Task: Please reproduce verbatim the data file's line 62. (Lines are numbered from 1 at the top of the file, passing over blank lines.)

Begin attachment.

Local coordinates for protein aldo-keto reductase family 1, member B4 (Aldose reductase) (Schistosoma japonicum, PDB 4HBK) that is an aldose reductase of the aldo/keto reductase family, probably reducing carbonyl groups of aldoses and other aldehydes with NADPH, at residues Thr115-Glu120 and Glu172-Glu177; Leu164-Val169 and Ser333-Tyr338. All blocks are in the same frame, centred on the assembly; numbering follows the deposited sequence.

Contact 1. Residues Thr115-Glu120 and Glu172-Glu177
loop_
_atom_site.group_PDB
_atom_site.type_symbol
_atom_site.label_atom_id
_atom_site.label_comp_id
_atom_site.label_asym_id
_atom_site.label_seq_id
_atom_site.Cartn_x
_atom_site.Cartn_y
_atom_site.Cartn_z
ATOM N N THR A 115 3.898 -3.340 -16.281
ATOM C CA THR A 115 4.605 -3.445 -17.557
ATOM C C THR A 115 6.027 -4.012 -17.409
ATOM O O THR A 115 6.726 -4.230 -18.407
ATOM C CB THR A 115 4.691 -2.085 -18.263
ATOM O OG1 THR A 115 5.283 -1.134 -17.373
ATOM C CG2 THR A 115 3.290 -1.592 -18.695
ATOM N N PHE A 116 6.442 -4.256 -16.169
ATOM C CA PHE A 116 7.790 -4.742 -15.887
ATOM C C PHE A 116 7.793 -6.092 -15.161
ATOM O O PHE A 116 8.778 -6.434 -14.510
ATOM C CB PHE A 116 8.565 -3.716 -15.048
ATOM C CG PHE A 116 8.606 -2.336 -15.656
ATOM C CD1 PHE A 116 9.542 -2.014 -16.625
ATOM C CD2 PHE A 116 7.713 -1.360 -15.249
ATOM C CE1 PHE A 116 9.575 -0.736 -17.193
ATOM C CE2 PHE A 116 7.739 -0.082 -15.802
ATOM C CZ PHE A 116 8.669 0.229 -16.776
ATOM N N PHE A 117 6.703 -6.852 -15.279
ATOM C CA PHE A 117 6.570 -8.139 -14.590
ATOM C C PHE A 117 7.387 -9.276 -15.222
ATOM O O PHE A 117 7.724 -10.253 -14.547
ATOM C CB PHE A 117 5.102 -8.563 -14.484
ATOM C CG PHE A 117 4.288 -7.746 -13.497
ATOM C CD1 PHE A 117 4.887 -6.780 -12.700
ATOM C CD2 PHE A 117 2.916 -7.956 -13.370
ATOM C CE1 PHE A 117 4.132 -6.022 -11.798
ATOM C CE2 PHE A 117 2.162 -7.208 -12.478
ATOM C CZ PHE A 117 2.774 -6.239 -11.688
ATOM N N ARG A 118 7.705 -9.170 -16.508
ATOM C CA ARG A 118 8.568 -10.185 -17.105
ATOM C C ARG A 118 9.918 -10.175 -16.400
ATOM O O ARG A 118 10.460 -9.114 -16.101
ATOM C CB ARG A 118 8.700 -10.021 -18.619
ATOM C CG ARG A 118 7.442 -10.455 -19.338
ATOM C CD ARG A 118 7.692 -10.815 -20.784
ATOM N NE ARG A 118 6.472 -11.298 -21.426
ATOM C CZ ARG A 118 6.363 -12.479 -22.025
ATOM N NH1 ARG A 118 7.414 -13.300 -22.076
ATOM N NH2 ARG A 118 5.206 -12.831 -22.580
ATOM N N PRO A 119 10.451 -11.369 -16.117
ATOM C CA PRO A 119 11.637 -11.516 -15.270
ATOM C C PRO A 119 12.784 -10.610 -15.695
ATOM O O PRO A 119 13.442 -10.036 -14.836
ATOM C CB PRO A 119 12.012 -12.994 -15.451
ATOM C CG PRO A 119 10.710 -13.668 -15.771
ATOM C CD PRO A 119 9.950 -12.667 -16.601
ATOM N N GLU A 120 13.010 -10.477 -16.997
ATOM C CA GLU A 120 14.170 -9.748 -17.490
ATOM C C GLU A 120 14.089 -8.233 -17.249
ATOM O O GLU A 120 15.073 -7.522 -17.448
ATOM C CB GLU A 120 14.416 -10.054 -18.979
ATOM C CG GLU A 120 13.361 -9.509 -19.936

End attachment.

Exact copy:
ATOM C C GLU A 120 14.089 -8.233 -17.249